As Community Health Systems (NYSE:CYH) closes out its fiscal year and reports on the last quarter of 2013, investors should consider any new developments that affected the following areas during the fourth quarter. The hospital operator currently owns, leases, or operates 206 hospitals in 29 states and has a market cap of $3.9 billion. With a P/E ratio of 11.81, Community Health' s stock is cheaper than its $2.5 billion rival LifePoint Hospitals (NASDAQ:LPNT). However, Community's PEG ratio of 1.49 is much lower than LifePoint's and may reflect the impact of the following factors:
1. Acquisitions and higher debt levels
Like its competitors LifePoint Hospitals and HCA Holdings (NYSE:HCA), Community Health Systems has been focused on expanding its network of hospitals. The company operates in mostly non-urban and mid-sized markets with little competition, giving it some protection from a larger player like HCA, which is working at becoming the hospital of choice in the markets it serves.
One of the latest major additions to the Community Health network was the acquisition of Health Management Associates, or HMA, and its 71 hospitals, which increases the number of hospitals under the Community Health umbrella to its current number of 206. Community Health also gained access to patients in a variety of additional small communities with the purchase of HMA, so the acquisition is consistent with Community Health's earnings strategy thus far.
The purchase of HMA, which closed in January, has meant an assumption of debt valued at $3.7 billion. This is in addition to the almost $10 billion in debt reported by Community Health in fiscal 2013's third quarter, which should make investors somewhat nervous about Community Health's highly leveraged business. Community's cash balance as of 2013's third quarter was $144 million. In comparison, LifePoint, which has also been making acquisitions, has debt levels of $1.8 billion and a cash balance of $195 million.
2. Lower admissions and patient volume
During 2012, a severe flu season resulted in higher admission rates at many hospitals, including Community Health. Fast forward to third quarter 2013, and a softer flu season led to a significant drop in admissions. The hospital's consolidated and same-hospital operating results for fiscal 2013's third quarter reflect a 6.8% decrease in total admissions and 3.9% decrease in total adjusted admissions compared to the prior period's third quarter. Adjusted EBITDA declined to $375 million, a 21.4% drop from 2012's third quarter.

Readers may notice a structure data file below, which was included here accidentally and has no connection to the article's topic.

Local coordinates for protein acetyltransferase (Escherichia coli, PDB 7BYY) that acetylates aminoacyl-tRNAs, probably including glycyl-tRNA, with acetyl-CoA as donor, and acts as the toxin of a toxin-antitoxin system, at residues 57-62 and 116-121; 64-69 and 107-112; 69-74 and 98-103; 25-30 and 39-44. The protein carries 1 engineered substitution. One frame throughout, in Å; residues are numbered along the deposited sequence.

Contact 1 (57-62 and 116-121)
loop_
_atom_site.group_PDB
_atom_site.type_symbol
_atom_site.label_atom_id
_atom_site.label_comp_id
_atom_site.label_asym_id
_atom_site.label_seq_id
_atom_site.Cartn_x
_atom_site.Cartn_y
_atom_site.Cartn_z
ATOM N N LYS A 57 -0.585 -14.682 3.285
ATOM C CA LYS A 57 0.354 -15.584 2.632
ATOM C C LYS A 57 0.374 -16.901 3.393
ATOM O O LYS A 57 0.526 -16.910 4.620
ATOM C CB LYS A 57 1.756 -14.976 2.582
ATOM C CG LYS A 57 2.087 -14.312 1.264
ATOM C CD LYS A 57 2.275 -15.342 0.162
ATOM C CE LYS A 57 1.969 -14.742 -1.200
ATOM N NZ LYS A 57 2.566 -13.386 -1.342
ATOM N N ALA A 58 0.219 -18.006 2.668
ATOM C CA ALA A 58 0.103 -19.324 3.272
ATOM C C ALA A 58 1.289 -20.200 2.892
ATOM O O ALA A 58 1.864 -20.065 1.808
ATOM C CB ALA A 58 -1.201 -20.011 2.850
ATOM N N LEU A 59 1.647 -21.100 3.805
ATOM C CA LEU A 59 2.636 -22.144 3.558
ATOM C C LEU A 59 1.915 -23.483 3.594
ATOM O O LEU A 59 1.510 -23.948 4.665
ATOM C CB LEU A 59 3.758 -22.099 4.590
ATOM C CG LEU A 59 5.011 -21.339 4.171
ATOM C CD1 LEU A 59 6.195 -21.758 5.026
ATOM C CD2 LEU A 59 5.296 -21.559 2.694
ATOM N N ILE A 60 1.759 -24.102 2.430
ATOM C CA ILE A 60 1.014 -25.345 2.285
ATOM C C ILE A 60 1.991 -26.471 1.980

Community Health estimates that 75% of the decline in admissions was due to lower levels of patient care and readmissions related to the flu and other cardiology events. In comparison, larger player HCA also experienced softer patient volumes versus 2012, which was offset by its greater service offerings that brought in patients with higher level of care needs. HCA, which already reported its year-end results, showed growth in EBITDA of 6.7%, reflecting higher revenue per equivalent admission and sound management of expenses .
Continued slow growth in the economy and a shift to more patient services rendered on an outpatient basis is also impacting admission rates and patient volumes. Some of these lower volumes may be offset in the coming months as Community Health integrates its operations with its acquired facilities and as the newly insured under the Affordable Care Act start trickling in.
My Foolish conclusion
I would advise investors to watch Community Health Systems for signs on how its acquisition is impacting operations and how the company is managing its higher debt levels going forward. The HMA acquisition should expand the health care provider's geographic reach and bring in more patients, but longer-term growth may be limited due to the high debt on its books.
Eileen Rojas has no position in any stocks mentioned. The Motley Fool has no position in any of the stocks mentioned. Try any of our Foolish newsletter services free for 30 days. We Fools may not all hold the same opinions, but we all believe that considering a diverse range of insights makes us better investors. The Motley Fool has a disclosure policy.